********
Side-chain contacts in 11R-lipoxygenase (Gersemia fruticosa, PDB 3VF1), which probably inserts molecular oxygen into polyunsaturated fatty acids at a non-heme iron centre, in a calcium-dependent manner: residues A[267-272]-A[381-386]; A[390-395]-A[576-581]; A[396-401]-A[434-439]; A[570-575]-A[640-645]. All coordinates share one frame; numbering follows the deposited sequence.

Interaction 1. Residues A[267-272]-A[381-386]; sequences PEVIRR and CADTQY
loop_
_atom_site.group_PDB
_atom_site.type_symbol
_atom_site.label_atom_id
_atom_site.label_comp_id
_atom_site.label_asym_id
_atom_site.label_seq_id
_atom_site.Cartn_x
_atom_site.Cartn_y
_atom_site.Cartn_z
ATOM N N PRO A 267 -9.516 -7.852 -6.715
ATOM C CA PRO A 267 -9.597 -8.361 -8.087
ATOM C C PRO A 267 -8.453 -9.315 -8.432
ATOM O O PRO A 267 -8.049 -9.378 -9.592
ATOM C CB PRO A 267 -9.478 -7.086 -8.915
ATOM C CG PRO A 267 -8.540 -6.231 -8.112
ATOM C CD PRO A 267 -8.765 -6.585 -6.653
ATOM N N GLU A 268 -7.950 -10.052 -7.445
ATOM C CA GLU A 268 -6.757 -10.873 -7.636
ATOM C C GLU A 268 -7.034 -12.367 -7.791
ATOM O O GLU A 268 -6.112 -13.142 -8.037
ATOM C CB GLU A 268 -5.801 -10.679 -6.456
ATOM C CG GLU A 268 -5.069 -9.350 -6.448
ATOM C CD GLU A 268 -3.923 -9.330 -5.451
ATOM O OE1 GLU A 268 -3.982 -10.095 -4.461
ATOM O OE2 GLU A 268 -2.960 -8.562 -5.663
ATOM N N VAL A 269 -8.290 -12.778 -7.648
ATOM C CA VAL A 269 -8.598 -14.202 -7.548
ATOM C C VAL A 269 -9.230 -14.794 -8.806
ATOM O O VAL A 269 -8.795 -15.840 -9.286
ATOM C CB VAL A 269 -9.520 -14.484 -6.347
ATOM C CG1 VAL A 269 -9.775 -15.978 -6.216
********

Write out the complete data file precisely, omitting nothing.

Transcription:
Side-chain contacts in 11R-lipoxygenase (Gersemia fruticosa, PDB 3VF1), which probably inserts molecular oxygen into polyunsaturated fatty acids at a non-heme iron centre, in a calcium-dependent manner: residues A[267-272]-A[381-386]; A[390-395]-A[576-581]; A[396-401]-A[434-439]; A[570-575]-A[640-645]. All coordinates share one frame; numbering follows the deposited sequence.

Interaction 1. Residues A[267-272]-A[381-386]; sequences PEVIRR and CADTQY
loop_
_atom_site.group_PDB
_atom_site.type_symbol
_atom_site.label_atom_id
_atom_site.label_comp_id
_atom_site.label_asym_id
_atom_site.label_seq_id
_atom_site.Cartn_x
_atom_site.Cartn_y
_atom_site.Cartn_z
ATOM N N PRO A 267 -9.516 -7.852 -6.715
ATOM C CA PRO A 267 -9.597 -8.361 -8.087
ATOM C C PRO A 267 -8.453 -9.315 -8.432
ATOM O O PRO A 267 -8.049 -9.378 -9.592
ATOM C CB PRO A 267 -9.478 -7.086 -8.915
ATOM C CG PRO A 267 -8.540 -6.231 -8.112
ATOM C CD PRO A 267 -8.765 -6.585 -6.653
ATOM N N GLU A 268 -7.950 -10.052 -7.445
ATOM C CA GLU A 268 -6.757 -10.873 -7.636
ATOM C C GLU A 268 -7.034 -12.367 -7.791
ATOM O O GLU A 268 -6.112 -13.142 -8.037
ATOM C CB GLU A 268 -5.801 -10.679 -6.456
ATOM C CG GLU A 268 -5.069 -9.350 -6.448
ATOM C CD GLU A 268 -3.923 -9.330 -5.451
ATOM O OE1 GLU A 268 -3.982 -10.095 -4.461
ATOM O OE2 GLU A 268 -2.960 -8.562 -5.663
ATOM N N VAL A 269 -8.290 -12.778 -7.648
ATOM C CA VAL A 269 -8.598 -14.202 -7.548
ATOM C C VAL A 269 -9.230 -14.794 -8.806
ATOM O O VAL A 269 -8.795 -15.840 -9.286
ATOM C CB VAL A 269 -9.520 -14.484 -6.347
ATOM C CG1 VAL A 269 -9.775 -15.978 -6.216